Wishing you the joy of this season, and every season.
Happy quilting!


Sunday, October 19, 2014

Falling into Fall

It has been an amazingly busy fall so far.  Today I finally pulled the last of the bean plants out of the ground, and brought in 3 remaining green tomatoes.  If we had any pumpkins, there would be frost on them.  The kale (above) is still going strong, at least for a little while longer.  There were even two raspberries this morning.

I've spent the past 3 Wednesdays documenting quilts at the Hawks Inn Museum in Delafield, Wisconsin.  An amazing group of volunteers from the Mukwonago Crazy Quilters came every week, and have now become pros.  They were a joy to work with, like everyone at this museum.

Here are just a few photos of the amazing quilts I got to see up close:
A signature quilt from Newfield, NY, dated 1853.

An amazing applique quilt.  Every block is slightly different.

A very unusual pattern.

We documented 35 quilts, and plan another date next fall to finish up.  We hope to be entering all of these into the Quilt Index this fall/winter.

You know the summer is over when the Flea Market season ends.  My husband and I went to the last Elkhorn Flea Market in late September, and the pile above is the loot I found.  I got lots of fabric, both vintage and recent, for an average of $3 per yard.  I will take that deal any day.
Here's a closeup of the baby quilt I bought.  It was a kit quilt from the 1930s or 1940s.  Very sweet.  A little worn, not too much.  Not bad for $10.00.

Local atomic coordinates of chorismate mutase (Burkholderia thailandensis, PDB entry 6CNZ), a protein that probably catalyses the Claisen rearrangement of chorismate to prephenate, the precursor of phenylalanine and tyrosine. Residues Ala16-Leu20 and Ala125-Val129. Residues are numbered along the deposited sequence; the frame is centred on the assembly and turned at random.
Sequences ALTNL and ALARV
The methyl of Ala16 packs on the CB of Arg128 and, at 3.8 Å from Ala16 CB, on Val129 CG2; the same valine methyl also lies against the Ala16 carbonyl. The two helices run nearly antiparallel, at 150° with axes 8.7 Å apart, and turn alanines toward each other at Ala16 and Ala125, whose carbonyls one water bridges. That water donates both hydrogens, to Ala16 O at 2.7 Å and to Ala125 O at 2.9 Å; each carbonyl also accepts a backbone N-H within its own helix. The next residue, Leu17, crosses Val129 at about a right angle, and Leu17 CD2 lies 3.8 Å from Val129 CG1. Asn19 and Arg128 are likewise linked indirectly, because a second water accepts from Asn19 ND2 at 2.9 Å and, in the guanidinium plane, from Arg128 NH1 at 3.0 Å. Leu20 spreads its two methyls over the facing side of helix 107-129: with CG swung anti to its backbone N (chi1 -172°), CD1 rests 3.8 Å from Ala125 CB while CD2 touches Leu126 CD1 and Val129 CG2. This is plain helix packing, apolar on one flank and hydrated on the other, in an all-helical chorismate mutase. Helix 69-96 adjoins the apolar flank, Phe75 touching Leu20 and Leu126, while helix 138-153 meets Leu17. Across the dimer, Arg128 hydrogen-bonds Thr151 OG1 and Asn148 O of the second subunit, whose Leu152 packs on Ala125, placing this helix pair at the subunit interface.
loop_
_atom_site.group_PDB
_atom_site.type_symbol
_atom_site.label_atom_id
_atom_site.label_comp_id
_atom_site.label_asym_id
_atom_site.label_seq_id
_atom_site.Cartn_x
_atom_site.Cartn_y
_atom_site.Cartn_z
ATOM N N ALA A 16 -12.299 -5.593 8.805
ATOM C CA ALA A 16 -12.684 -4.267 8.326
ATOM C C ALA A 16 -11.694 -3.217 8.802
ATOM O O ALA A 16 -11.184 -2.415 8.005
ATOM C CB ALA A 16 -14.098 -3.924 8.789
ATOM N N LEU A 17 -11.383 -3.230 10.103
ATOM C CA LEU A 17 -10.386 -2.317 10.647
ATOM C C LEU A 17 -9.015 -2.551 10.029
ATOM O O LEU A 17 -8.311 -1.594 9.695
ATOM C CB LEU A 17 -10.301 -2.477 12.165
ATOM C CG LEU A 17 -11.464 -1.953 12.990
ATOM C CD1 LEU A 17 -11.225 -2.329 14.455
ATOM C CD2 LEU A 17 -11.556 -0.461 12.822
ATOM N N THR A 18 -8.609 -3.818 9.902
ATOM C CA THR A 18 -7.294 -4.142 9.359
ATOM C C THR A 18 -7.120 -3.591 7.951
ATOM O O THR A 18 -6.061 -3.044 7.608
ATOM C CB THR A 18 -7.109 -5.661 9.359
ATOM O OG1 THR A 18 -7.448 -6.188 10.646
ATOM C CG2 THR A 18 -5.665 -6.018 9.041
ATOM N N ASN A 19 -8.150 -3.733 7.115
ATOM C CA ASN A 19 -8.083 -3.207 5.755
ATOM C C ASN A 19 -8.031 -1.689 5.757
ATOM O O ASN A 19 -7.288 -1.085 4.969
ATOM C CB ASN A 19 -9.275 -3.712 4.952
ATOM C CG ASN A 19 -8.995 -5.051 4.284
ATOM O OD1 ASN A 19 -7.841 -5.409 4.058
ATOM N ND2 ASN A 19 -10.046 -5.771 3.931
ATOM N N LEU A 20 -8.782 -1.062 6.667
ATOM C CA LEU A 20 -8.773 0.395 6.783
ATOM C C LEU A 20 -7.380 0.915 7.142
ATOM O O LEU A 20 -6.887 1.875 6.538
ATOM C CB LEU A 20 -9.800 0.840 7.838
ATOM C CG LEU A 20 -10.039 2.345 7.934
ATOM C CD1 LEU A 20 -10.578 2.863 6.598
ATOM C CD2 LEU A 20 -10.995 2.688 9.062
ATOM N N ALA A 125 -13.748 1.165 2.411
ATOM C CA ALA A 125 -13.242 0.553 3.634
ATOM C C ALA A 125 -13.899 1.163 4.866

I dug the potatoes a few weeks ago, ahead of the frost.  This is our haul for the year, which isn't bad for two rows of a small garden.  Digging potatoes is like finding buried treasure.

Speaking of treasure, our quilt group had our silent auction at our meeting last week.  I got rid of a big box of rubber stamps and some books and rulers.  This is what I bid on and took home:
It doesn't really look like treasure, does it?  It was a huge bag full of batting scraps, plus a gallon zip lock bag stuffed full of narrow fabric strips.
Batting scraps are great for me, because I do a lot of quilt as you go.  I need squares for quilt blocks and strips for sashing.  
I separated the fabric strips into two piles.  The big pile is strips at least 1 in. wide.  I'll use those for string quilts.  The smaller pile is even narrower strips.  I'm using those to crochet a rug (pictures when done).  There was also a scrap of gray fabric often used to make ironing board covers.  I can use it to back a pot holder.
Here's the first block I made with the strips.  The new ones are the yellow with leaves and the dark green.  They go with the strips I already have pretty well.
The cost of this scrap pile bonanza?  One whole dollar.  And I'll bet the person who brought it is just as happy to be rid of it as I am to have it.

The tomatoes are canned, but there's a bushel of apples in the garage that needs to be put up so we can have apple pies and crisps all winter.  Plus the dog needs a walk, and I need to work up the bread and start the soup.  Not to mention making more quilt blocks!
I wish you the joy of fall this week. 
Happy Quilting!